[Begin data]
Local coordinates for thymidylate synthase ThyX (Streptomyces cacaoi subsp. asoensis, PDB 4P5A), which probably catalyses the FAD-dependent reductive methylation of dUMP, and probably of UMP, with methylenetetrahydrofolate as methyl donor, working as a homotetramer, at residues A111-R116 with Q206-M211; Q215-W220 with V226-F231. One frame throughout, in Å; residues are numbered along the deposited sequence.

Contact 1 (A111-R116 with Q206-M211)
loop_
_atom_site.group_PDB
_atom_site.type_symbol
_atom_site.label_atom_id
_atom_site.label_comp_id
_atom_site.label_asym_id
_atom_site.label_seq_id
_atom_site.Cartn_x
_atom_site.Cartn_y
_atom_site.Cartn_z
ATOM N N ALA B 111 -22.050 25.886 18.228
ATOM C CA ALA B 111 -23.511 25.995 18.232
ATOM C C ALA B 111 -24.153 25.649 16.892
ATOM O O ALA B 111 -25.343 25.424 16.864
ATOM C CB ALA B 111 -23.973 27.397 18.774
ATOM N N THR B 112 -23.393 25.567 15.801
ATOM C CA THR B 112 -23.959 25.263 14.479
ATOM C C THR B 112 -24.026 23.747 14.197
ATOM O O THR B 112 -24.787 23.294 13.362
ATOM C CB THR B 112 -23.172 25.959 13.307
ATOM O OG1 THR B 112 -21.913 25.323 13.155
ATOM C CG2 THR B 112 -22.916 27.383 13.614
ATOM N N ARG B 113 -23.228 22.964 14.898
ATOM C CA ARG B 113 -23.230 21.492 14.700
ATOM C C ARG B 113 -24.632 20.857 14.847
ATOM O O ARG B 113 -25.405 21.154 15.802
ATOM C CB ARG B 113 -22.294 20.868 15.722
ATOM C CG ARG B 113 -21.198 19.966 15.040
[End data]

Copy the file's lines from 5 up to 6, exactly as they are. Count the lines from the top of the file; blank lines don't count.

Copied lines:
_atom_site.type_symbol
_atom_site.label_atom_id